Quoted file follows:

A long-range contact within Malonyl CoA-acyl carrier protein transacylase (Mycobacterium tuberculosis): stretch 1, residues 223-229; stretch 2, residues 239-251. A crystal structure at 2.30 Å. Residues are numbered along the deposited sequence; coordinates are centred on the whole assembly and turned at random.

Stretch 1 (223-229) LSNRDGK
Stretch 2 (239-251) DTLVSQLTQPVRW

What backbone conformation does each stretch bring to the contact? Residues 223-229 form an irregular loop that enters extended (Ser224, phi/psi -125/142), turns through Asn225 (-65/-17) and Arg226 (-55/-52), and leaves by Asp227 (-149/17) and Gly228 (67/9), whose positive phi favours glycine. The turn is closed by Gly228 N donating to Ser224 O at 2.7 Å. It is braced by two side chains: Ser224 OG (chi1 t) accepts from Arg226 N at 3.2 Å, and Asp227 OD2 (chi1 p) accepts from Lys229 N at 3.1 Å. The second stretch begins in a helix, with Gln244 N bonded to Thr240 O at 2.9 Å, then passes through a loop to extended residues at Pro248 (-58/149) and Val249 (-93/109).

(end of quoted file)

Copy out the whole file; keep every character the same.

A long-range contact within Malonyl CoA-acyl carrier protein transacylase (Mycobacterium tuberculosis): stretch 1, residues 223-229; stretch 2, residues 239-251. A crystal structure at 2.30 Å. Residues are numbered along the deposited sequence; coordinates are centred on the whole assembly and turned at random.

Stretch 1 (223-229) LSNRDGK
Stretch 2 (239-251) DTLVSQLTQPVRW

What backbone conformation does each stretch bring to the contact? Residues 223-229 form an irregular loop that enters extended (Ser224, phi/psi -125/142), turns through Asn225 (-65/-17) and Arg226 (-55/-52), and leaves by Asp227 (-149/17) and Gly228 (67/9), whose positive phi favours glycine. The turn is closed by Gly228 N donating to Ser224 O at 2.7 Å. It is braced by two side chains: Ser224 OG (chi1 t) accepts from Arg226 N at 3.2 Å, and Asp227 OD2 (chi1 p) accepts from Lys229 N at 3.1 Å. The second stretch begins in a helix, with Gln244 N bonded to Thr240 O at 2.9 Å, then passes through a loop to extended residues at Pro248 (-58/149) and Val249 (-93/109).